The Cliff Notes Version of the Little Dutch Boy has a hole in a dike that was threatening to burst, and little boy walks up an sticks his finger in the hole and shores up the dike with the simple act…a decision that is a little tough because it makes him late for school, which will get him in trouble. Eventually, some passerby sees the boy, and brings back help to fix the dike. The story is told to teach quick action and self-sacrifice, because if the boy leaves, the dike is back in the same peril that it was in before, and he has no guarantee that help is on the way.

Switch the story to an analogy of your career. Were you on your way to something bigger and brighter, came across a problem that you could offer up a quick fix, and then got stuck supporting your quick fix forever? In real world work, sometimes the people whose job it is to actually fix things will do everything in their power to go nowhere near the problem, sticking you with your quick fix approaches, and bogging you down with unresolved issues that keep you from accomplishing bigger goals and moving forward.

I believe you have three ways to approach this problem:

1: JUST DON’T STICK YOUR FINGER IN THE DIKE: If it’s not your problem, its not your problem, and don’t lift a finger (pun intended) to fix it.

2: PUT YOUR FINGER IN THE DIKE FOR A WHILE, THEN TAKE IT OUT AND DEMAND ACTION: Save the company for just a little while, figure out what the real problem is, then kill your quick fix and get in the faces of those who have the responsibility to fix it, and make sure they fix it.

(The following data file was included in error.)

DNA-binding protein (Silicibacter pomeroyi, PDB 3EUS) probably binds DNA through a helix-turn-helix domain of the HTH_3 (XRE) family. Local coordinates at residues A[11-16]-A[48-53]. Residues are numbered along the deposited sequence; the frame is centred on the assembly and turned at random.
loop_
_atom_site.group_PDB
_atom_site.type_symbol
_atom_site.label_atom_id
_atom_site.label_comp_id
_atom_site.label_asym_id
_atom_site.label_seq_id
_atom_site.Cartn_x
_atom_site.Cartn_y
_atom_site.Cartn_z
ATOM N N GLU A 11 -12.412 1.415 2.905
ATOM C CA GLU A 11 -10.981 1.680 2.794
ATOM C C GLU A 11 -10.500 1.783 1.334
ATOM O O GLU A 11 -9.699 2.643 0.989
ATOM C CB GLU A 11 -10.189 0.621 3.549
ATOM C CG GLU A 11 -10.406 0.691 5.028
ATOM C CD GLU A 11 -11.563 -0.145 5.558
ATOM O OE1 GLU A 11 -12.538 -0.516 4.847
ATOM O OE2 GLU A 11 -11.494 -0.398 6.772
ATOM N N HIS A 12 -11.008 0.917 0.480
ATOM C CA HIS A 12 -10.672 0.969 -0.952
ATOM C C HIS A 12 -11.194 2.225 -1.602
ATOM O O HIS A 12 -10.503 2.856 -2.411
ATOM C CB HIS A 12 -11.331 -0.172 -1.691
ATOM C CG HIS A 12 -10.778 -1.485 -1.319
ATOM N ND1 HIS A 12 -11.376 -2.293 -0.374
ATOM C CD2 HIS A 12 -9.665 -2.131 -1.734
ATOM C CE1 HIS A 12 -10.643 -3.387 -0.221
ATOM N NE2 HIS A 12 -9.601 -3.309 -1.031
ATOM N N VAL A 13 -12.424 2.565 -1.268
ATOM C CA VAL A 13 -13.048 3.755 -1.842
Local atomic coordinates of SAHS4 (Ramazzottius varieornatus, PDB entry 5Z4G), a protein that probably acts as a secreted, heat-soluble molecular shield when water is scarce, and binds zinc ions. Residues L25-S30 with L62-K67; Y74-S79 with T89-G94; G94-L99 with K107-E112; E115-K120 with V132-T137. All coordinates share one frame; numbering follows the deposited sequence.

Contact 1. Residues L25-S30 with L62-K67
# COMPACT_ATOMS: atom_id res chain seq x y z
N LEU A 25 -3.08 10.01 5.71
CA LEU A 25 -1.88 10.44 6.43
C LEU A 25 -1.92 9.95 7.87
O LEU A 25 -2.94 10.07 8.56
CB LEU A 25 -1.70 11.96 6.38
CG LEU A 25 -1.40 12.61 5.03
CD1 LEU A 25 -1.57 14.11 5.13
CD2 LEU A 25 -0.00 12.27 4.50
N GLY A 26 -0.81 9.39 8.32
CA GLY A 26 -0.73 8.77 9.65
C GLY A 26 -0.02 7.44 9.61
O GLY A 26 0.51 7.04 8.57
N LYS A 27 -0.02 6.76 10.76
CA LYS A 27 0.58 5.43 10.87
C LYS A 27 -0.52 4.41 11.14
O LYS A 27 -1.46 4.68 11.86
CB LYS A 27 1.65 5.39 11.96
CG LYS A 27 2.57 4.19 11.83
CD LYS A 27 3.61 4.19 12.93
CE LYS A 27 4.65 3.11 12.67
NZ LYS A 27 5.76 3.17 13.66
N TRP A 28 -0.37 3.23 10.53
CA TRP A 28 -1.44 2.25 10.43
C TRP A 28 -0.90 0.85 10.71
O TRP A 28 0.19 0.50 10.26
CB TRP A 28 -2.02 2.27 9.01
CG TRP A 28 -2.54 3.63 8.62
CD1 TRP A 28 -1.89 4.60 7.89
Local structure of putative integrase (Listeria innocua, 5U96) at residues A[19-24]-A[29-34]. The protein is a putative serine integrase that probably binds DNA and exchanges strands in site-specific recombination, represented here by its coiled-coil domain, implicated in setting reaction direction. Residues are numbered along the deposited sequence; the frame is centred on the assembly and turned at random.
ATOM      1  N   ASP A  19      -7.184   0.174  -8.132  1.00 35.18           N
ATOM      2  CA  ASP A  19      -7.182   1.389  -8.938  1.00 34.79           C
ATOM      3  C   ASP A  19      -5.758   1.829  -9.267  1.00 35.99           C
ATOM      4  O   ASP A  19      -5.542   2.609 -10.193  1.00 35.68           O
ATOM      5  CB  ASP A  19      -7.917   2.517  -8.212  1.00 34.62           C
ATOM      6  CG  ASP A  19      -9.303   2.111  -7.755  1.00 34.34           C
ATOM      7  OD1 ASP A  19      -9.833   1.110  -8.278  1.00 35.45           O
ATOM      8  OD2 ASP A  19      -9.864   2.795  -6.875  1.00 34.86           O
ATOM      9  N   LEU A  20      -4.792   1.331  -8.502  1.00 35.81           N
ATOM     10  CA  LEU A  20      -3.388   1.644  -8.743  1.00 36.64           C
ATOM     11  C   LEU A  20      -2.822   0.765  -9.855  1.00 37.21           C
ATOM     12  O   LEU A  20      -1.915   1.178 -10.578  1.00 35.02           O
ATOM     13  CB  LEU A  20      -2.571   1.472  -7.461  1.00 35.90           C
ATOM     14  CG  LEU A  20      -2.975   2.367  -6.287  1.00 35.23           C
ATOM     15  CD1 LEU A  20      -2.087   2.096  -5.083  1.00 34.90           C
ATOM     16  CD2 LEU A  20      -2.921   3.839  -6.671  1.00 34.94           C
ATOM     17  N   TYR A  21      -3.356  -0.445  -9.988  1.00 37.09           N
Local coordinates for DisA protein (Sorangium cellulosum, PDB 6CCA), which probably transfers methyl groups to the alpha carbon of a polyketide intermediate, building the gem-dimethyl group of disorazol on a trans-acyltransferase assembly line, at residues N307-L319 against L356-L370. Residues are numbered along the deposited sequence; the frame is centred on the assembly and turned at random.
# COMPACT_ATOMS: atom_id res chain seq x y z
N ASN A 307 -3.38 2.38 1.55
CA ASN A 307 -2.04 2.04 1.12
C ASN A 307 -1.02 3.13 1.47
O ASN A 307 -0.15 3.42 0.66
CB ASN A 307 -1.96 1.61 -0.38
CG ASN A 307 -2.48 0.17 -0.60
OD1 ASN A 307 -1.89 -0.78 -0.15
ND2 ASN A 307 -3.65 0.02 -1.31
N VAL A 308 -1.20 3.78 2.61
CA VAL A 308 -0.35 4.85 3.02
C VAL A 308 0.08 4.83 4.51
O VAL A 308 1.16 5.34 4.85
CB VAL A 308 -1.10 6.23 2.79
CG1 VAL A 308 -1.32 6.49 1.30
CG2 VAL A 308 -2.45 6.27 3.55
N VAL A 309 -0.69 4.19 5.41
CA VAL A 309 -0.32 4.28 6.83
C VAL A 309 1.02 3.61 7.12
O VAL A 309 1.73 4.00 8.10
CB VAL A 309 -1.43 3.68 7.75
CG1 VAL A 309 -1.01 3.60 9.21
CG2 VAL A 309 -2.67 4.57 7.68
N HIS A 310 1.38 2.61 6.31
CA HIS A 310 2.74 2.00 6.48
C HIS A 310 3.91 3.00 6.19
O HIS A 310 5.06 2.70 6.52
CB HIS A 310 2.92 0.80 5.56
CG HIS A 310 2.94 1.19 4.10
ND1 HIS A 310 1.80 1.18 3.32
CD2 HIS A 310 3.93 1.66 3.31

3: PUT YOUR FINGER IN THE DIKE, AND PRAY THAT THE RIGHT PEOPLE WILL DO THE RIGHT THING ON THERE OWN: …which probably won’t happen…but a little faith might help…

When I came across the idea for this post, I knew I was going to be short on answers, but I hope that just putting the thought out there will help those stuck ‘with their finger in the dike’ to get a better picture of their current situation, and find a way out of it.

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The most effective development tool you’ll ever use is a simple one: a list.

Part one of this post gave you a basic strategy for multiple list building designed to help you get out of the ineffective list building habit. In this second part, I will show you the lists that I personally keep everyday. My lists four main lists keep me on track for my progress, and give me clues to when I’m not progressing like I should so, so that I can fix my focus. I have owned a PDA or smart phone since college, so I have become accustomed to keeping my lists with me for instant review or editing for almost 20 years.